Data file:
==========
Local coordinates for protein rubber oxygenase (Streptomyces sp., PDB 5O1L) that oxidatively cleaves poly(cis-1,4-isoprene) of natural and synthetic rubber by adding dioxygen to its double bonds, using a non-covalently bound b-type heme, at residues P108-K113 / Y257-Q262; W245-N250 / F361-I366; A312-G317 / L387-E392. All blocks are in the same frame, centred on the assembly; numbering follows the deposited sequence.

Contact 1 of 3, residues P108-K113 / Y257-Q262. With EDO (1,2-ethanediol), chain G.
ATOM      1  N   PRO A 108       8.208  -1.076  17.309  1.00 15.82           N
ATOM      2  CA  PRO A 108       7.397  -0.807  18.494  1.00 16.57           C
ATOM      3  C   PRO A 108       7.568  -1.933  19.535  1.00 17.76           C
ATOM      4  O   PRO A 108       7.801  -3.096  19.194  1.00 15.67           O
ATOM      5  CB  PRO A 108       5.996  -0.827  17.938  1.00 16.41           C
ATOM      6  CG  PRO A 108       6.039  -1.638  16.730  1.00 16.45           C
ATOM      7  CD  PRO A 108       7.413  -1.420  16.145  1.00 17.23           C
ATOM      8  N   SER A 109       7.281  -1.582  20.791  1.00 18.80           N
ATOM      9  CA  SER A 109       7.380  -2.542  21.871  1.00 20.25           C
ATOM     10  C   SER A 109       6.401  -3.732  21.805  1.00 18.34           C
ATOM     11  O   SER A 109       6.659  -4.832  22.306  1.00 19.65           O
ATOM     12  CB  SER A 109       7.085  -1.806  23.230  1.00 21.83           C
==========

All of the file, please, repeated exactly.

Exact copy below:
Local coordinates for protein rubber oxygenase (Streptomyces sp., PDB 5O1L) that oxidatively cleaves poly(cis-1,4-isoprene) of natural and synthetic rubber by adding dioxygen to its double bonds, using a non-covalently bound b-type heme, at residues P108-K113 / Y257-Q262; W245-N250 / F361-I366; A312-G317 / L387-E392. All blocks are in the same frame, centred on the assembly; numbering follows the deposited sequence.

Contact 1 of 3, residues P108-K113 / Y257-Q262. With EDO (1,2-ethanediol), chain G.
ATOM      1  N   PRO A 108       8.208  -1.076  17.309  1.00 15.82           N
ATOM      2  CA  PRO A 108       7.397  -0.807  18.494  1.00 16.57           C
ATOM      3  C   PRO A 108       7.568  -1.933  19.535  1.00 17.76           C
ATOM      4  O   PRO A 108       7.801  -3.096  19.194  1.00 15.67           O
ATOM      5  CB  PRO A 108       5.996  -0.827  17.938  1.00 16.41           C
ATOM      6  CG  PRO A 108       6.039  -1.638  16.730  1.00 16.45           C
ATOM      7  CD  PRO A 108       7.413  -1.420  16.145  1.00 17.23           C
ATOM      8  N   SER A 109       7.281  -1.582  20.791  1.00 18.80           N
ATOM      9  CA  SER A 109       7.380  -2.542  21.871  1.00 20.25           C
ATOM     10  C   SER A 109       6.401  -3.732  21.805  1.00 18.34           C
ATOM     11  O   SER A 109       6.659  -4.832  22.306  1.00 19.65           O
ATOM     12  CB  SER A 109       7.085  -1.806  23.230  1.00 21.83           C